Ricky Pacione: From the Hudson Valley to the World Series
Do you have a favorite underdog in this year's World Series? While the Chicago Cubs are baseball's lovable losers, it’s also been quite some time since their opponent has won a championship. And only the Cleveland Indians boast someone from the Hudson Valley.
Just hours before Game 1 of the World Series, Newburgh native Ricky Pacione, now in his third season as bullpen catcher with the Indians, was having a hard-time wrapping his head around the fact that he was going to participate in the World Series.
“Really can’t put it into words,” Pacione told Hudson Valley Post over the phone from Cleveland. “I’m just excited for everyone back home--family and friends. It’s hard work paying off. Everyone who has helped me along the way gets to enjoy it too.”
Pacione grew up playing little league baseball in Newburgh. He then went on star in high school for Newburgh Free Academy. Pacione stayed local to play college baseball at Marist. He finished ranked in the program’s top 10 all-time in 10 statistical categories.
After graduating from Marist, Pacione was drafted in the 48th round of the 2011 Major League Baseball draft. He spent two years in the Angel’s minor league system.
Shortly after the Angels released him, Pacione got a phone call from a Willie Fraser--a family friend, NFA graduate and scout with the Miami Marlins--about a job opening as a bullpen catcher with the Cleveland Indians.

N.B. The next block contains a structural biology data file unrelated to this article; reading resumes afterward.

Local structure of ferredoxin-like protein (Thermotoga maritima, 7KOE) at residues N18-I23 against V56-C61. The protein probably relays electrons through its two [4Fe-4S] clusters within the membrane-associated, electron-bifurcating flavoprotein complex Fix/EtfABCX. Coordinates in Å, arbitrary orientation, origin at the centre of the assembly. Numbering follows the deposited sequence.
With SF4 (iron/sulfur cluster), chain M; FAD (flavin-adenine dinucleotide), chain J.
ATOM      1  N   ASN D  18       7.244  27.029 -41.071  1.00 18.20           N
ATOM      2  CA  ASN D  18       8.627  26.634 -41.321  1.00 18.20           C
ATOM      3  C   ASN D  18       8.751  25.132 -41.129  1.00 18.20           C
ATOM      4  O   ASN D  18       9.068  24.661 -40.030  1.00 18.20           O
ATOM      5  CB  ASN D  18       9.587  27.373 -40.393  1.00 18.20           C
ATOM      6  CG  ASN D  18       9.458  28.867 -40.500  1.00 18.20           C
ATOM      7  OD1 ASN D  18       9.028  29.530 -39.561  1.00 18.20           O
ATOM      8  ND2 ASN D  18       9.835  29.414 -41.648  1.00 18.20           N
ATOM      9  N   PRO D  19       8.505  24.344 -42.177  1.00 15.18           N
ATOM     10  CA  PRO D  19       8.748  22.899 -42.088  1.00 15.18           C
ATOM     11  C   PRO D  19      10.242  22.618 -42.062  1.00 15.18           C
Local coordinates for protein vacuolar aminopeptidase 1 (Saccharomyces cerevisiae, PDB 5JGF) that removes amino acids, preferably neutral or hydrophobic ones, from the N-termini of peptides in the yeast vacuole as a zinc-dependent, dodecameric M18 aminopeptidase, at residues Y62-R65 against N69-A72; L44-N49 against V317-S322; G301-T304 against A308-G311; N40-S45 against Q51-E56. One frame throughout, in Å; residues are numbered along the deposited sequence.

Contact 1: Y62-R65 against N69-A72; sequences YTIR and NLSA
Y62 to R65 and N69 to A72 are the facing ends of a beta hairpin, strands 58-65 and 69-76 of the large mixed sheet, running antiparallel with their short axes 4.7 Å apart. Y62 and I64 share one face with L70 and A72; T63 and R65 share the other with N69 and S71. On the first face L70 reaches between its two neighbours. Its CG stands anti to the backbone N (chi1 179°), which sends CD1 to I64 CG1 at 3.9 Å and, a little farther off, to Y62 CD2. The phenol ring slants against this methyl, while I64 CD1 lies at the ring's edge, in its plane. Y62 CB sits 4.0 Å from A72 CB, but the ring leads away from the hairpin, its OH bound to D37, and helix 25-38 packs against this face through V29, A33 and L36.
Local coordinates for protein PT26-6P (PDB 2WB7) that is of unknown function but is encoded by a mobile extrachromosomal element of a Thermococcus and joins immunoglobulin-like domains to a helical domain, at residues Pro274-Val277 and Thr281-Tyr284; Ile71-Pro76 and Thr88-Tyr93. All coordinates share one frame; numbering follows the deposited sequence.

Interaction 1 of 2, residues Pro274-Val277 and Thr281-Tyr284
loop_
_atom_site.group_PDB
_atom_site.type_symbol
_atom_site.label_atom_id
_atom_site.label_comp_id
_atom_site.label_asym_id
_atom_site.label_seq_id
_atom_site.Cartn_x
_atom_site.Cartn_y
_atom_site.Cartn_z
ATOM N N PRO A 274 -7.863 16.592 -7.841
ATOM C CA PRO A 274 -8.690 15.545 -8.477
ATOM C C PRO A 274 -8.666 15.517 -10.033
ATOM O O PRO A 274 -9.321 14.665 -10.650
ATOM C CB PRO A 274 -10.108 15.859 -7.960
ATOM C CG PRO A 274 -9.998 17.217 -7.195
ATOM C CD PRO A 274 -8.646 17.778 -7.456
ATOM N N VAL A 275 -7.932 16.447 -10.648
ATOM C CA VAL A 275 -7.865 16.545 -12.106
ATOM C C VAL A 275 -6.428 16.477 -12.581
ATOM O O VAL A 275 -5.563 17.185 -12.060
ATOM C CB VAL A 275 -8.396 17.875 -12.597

After going through a number of interviews with Indian coaches and other employees, the now 27-year-old was offered the job.
“I know the path is a little different, but the path is just as enjoyable. I wouldn’t change a thing," Pacione said. “Growing up you dream of playing in it, but no matter how you get there, in my eyes, it’s equally as exciting.”
His days start early. He arrived at the ballpark just after noon on Tuesday for an 8 p.m. scheduled first pitch. Before every game, he helps the starting pitcher prepare for their start, catches other pitchers completing side work, and throws batting practice. During the game his primary job is to warm up relief pitchers.
“It’s hard to consider this going to ‘work’ every day, because you enjoy it so much," he said. “The guys are just like you and me, they are just really good at baseball!”
Pacione plans to come home to the Hudson Valley, as he does each off-season, during the winter. He just hopes this time he returns home as a World Series champion.